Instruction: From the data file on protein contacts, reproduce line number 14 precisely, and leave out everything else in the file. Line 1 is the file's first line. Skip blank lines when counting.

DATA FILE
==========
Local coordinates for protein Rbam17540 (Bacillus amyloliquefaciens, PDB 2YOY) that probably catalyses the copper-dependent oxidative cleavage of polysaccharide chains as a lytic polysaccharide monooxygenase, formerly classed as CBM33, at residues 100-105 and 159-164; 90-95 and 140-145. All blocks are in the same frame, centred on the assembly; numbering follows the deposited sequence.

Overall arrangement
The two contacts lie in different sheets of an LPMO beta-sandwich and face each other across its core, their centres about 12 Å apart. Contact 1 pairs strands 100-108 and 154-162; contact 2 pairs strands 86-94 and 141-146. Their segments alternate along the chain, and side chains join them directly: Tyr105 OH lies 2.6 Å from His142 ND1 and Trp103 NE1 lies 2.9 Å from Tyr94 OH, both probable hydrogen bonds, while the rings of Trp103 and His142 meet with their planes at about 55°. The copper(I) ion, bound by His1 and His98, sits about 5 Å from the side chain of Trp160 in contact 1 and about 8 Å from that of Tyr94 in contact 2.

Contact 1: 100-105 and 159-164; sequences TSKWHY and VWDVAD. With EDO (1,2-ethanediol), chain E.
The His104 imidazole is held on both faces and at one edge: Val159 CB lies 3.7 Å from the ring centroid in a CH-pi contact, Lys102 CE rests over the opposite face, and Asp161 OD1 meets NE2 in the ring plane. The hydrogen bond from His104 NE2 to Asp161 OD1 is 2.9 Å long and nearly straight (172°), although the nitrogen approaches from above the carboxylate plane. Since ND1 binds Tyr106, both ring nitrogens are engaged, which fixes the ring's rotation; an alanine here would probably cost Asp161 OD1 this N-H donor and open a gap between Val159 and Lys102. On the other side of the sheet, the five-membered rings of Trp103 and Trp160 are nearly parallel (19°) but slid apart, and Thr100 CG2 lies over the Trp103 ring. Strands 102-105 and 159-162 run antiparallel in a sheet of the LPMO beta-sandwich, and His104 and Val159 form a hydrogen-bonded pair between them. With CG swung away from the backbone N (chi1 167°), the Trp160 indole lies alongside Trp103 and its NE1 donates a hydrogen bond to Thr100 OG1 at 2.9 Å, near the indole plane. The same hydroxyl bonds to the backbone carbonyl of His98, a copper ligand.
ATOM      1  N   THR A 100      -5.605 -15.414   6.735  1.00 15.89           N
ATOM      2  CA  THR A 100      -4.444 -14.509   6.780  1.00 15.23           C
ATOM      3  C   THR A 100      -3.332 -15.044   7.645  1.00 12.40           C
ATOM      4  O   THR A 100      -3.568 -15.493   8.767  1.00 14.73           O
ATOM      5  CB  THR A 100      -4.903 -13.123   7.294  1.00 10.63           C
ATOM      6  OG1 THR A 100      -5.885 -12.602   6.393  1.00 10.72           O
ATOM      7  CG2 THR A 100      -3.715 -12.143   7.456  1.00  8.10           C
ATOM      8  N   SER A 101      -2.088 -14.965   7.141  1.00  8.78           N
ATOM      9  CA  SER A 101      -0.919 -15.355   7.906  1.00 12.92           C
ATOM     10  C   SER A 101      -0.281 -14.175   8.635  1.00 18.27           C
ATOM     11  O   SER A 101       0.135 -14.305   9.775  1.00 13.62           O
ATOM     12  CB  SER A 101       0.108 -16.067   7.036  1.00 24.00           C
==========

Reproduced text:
ATOM      9  CA  SER A 101      -0.919 -15.355   7.906  1.00 12.92           C